The most common way to correct moire is to take advantage of your scanning software’s “de-screening” feature. Friday, May 4, 2001 Manage moire The most common way to correct moire is to take advantage of your scanning software’s “de-screening” feature.
Moiré is often described as a noticeable pattern, such as herringbone, crosshatch, checkerboard, spots or a dotted pattern, in a scanned image. One common way to reduce moiré is to convert the scanned image into a vector image (rather than a bitmap) if your scanning software supports that feature. However, the most common way to correct moiré is to take advantage of the scanning software’s “de-screening” feature. Some scanners have a built-in de-screening feature that will reduce moiré automatically. In either case, de-screening will increase scan time, and will generally increase the memory requirements for image processing. Also remember that de-screening should only be used when scanning halftone or printed material–not when scanning photos or plain text.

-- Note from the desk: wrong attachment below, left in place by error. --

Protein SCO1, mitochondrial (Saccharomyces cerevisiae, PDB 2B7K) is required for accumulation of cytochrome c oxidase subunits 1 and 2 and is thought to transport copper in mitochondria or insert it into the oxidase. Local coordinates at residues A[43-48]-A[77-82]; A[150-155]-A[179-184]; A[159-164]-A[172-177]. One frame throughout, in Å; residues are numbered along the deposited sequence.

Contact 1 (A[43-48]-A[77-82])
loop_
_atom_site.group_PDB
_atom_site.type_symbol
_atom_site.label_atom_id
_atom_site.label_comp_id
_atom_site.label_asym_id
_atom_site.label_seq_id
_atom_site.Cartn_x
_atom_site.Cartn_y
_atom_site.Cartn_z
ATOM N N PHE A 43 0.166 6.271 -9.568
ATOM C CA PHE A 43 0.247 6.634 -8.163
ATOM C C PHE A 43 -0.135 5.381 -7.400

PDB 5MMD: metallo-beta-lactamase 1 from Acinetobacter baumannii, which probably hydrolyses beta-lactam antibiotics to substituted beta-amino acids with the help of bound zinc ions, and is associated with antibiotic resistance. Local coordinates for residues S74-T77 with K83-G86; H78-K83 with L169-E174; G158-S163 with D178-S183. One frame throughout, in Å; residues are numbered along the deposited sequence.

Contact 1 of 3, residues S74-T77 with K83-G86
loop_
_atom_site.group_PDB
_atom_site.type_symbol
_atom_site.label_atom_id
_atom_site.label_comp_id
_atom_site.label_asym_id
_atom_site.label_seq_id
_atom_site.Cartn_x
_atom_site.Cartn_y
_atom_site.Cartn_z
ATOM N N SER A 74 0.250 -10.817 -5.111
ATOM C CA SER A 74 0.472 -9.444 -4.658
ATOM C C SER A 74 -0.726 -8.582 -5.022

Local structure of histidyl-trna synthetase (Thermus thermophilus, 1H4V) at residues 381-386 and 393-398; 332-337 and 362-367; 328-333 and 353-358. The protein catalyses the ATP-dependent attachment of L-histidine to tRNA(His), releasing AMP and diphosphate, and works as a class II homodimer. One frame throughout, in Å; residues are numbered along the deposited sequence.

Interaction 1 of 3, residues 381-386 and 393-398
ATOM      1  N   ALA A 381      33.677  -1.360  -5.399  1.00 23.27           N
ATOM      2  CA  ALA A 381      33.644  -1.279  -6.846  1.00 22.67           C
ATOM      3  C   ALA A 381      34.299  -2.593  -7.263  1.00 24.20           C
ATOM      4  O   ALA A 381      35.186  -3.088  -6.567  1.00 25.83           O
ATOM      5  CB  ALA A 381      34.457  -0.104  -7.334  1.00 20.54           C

Formerly part of Computer Currents, Stephen J. Bigelow’s Computer Advisor column has been resurrected on computeruser.com as a daily tech tip column. Find Stephen at www.dlspubs.com.